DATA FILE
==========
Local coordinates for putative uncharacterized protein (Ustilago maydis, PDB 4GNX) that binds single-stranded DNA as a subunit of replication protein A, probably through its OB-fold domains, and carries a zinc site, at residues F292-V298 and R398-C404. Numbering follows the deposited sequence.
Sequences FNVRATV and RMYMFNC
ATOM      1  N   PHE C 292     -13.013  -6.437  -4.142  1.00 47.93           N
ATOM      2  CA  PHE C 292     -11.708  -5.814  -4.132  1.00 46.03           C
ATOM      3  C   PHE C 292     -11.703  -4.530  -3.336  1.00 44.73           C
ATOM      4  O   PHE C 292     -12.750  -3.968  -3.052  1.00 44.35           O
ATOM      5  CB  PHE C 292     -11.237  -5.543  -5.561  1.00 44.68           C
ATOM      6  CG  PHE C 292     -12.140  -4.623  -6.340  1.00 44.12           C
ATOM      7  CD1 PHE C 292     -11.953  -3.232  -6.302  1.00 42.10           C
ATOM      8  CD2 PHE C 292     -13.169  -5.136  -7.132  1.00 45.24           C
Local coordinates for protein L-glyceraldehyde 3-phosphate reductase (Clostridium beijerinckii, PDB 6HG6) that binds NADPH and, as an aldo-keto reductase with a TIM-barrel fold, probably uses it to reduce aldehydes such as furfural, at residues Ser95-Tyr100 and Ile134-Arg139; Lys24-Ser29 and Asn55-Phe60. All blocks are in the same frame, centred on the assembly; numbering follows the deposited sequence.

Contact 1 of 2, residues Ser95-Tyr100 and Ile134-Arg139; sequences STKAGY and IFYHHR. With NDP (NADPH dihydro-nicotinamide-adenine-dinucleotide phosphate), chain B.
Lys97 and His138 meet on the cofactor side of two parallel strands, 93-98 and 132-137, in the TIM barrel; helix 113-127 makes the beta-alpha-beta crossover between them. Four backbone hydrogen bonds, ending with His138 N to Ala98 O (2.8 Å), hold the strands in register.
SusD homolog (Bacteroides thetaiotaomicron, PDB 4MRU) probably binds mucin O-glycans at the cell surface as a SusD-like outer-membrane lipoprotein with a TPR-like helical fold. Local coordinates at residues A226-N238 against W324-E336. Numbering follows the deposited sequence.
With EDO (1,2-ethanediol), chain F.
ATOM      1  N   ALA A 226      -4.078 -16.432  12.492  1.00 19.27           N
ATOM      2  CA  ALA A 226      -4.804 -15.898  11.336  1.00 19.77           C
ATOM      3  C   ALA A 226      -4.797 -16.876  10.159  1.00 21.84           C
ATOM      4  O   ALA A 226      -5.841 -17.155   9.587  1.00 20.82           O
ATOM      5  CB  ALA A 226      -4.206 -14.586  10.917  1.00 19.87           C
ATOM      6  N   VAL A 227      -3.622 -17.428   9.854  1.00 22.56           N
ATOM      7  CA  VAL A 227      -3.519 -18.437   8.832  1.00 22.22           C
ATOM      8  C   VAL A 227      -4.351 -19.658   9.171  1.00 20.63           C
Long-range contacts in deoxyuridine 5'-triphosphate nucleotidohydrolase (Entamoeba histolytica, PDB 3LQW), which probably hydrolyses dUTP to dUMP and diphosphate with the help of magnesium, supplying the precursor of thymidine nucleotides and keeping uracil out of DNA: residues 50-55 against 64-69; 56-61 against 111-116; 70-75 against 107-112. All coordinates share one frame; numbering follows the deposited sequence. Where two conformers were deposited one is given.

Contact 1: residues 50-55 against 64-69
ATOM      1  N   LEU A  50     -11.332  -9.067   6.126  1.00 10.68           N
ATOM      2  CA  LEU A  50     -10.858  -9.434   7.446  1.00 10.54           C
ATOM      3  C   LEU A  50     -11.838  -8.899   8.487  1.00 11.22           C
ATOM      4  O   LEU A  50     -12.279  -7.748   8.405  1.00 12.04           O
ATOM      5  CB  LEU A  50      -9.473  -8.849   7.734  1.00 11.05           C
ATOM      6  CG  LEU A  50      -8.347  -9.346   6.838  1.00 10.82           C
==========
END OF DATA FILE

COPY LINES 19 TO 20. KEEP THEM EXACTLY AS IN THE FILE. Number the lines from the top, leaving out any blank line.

ATOM      4  O   ALA A 226      -5.841 -17.155   9.587  1.00 20.82           O
ATOM      5  CB  ALA A 226      -4.206 -14.586  10.917  1.00 19.87           C